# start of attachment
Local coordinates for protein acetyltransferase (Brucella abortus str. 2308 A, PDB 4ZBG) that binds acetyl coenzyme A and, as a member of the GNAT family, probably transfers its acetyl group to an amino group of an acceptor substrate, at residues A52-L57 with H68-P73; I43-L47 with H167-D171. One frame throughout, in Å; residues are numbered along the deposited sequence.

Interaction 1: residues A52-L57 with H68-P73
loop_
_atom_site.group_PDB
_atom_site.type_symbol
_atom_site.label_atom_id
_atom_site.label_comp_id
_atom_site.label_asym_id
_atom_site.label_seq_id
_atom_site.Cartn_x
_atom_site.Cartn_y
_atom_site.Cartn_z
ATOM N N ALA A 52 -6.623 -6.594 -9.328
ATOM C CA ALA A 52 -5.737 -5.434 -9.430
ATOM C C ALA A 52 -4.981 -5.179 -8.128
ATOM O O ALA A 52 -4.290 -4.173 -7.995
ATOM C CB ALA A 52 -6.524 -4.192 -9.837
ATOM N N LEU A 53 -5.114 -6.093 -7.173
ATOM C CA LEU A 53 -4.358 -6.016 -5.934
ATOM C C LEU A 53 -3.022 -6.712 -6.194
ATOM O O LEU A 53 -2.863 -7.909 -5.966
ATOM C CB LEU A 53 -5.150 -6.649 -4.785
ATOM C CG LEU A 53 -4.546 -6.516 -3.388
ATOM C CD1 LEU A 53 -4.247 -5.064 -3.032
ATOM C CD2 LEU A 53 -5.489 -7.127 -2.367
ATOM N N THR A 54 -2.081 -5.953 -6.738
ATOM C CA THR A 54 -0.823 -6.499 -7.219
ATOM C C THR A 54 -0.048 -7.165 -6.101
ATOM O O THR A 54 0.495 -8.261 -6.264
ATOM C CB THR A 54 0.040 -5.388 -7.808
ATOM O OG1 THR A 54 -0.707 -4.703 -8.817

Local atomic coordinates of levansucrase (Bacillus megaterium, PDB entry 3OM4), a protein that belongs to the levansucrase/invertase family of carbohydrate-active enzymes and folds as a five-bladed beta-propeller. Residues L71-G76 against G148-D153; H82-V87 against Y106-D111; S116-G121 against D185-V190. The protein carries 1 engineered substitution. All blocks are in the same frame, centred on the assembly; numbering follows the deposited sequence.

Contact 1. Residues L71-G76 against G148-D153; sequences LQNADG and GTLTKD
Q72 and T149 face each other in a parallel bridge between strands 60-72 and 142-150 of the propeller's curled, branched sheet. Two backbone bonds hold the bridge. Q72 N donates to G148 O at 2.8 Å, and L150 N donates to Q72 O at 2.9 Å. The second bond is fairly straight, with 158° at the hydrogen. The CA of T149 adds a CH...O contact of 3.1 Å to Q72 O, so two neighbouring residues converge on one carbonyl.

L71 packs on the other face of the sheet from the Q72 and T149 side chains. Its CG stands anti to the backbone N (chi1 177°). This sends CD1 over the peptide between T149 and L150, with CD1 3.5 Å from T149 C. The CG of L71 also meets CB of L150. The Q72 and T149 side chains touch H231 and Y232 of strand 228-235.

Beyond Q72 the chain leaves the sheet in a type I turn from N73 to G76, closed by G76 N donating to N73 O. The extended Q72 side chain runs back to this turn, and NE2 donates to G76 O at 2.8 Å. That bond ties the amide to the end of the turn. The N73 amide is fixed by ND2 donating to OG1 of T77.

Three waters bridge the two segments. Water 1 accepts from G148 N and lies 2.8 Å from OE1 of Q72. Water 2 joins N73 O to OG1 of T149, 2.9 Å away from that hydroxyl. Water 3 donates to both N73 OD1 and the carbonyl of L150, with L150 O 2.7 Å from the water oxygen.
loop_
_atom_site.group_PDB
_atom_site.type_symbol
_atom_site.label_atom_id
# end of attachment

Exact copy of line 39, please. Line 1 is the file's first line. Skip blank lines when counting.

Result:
_atom_site.group_PDB